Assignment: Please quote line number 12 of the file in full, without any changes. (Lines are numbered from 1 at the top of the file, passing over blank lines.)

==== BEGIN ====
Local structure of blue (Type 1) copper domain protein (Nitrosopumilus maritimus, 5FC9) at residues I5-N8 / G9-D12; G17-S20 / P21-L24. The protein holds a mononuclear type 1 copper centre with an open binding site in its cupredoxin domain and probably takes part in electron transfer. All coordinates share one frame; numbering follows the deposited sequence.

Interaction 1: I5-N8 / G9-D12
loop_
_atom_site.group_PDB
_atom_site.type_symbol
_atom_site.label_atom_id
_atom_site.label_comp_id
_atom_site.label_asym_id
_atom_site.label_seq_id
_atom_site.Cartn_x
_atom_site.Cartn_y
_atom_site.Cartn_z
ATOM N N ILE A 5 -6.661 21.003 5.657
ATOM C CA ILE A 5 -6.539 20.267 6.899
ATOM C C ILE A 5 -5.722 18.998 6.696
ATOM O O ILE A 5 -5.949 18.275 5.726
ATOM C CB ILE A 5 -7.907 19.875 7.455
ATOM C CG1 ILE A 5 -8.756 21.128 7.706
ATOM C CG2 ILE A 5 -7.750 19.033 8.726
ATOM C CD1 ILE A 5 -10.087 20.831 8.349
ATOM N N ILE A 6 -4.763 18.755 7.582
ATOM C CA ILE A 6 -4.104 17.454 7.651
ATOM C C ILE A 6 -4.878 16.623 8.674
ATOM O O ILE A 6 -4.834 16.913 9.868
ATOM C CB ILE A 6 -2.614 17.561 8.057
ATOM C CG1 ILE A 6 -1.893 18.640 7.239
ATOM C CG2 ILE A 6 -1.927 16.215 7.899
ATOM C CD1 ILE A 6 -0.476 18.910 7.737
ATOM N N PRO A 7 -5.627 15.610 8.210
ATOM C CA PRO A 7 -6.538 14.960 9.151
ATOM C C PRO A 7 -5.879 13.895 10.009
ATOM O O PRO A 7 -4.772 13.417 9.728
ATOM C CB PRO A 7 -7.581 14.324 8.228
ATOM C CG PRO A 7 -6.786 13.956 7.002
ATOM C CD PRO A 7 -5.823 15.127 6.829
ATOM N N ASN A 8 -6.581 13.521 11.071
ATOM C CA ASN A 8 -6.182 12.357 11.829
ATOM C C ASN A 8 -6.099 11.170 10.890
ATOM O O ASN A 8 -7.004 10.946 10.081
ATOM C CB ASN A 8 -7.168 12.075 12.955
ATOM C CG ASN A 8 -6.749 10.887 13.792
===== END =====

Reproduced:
_atom_site.Cartn_z